Ah, but here’s where Chauncey gets sneaky: Her highly useful guide for the perplexed, as it were, also happens to be an excellent primer for the would-be hiker herself, as useful as anything else out there. Those who have completed a long hike will continually recognize in her advice to loved ones things they wished they’d known before setting out on their first long-distance trek.
So, if you are pondering your first long-distance hike, you should definitely read Hiking from Home before passing it on to Mom, your spouse or your significant other. It’s jammed with excellent advice, not just from the author, but in scores of quotes from both hikers and their supporters at home.
All the Questions
Chauncey uncorks this effervescent bottle of chatty sagacity early and lets it breathe for more than 200 pages. Under broad headings such as “The Basics,” “Logistics,” “Safety,” and “Support,” she systematically initiates readers into a sort of thru-hiking novitiate. She hits the questions hikers are sure to get, including such Greatest Hits as “Where will you go to the bathroom?” and (usually spoken in horror), “You aren’t going alone, are you?”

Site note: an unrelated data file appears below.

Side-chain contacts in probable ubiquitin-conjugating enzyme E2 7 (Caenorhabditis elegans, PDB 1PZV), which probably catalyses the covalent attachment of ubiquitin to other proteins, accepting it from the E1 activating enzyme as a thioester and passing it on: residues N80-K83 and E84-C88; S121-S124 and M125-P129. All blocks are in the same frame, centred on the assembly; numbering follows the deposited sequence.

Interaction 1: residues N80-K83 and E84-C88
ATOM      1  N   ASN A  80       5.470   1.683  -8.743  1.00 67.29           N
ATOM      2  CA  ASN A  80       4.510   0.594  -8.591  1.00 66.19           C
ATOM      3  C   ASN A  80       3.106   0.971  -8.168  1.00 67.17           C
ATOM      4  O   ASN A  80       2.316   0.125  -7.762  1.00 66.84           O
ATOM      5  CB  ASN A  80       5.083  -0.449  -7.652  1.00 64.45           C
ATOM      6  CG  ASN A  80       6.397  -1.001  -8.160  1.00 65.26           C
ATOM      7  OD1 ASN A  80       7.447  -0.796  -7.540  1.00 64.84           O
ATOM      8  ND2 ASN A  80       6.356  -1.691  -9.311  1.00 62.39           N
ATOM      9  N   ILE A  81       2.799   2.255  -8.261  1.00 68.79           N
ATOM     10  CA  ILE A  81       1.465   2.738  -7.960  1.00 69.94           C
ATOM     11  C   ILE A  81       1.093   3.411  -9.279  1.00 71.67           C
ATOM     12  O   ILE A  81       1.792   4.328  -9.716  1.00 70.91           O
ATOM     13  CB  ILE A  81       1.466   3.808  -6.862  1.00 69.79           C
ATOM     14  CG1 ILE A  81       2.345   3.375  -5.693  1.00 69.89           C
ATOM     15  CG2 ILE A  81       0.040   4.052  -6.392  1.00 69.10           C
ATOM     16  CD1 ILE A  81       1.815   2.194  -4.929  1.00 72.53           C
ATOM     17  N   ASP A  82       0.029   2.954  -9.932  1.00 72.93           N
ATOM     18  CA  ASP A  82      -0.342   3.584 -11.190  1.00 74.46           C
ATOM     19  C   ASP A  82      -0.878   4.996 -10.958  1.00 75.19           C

“Guy or girl, parents worry, because they don’t hike themselves. They worry about the ‘alone’ factor,” says hiker parent Rob, 34, of Ohio. “I just tell them, ‘Look, he’s not alone. He’s with someone every night, he’ll develop a group of friends and he’ll hike together with others eventually.’ Even if that doesn’t happen, he’s still surrounded by people. There were only maybe five nights that he camped by himself.”
The section on safety addresses everything from “Trail Culture and Community” to “Wildlife Encounters,” “Hitchhiking,” common illnesses and injuries, and “Concerns for an Older Hiker.” She cites current scientific data and lets readers in on long-running discussions among hikers on topics both large and small, in a tone both frank and soothing.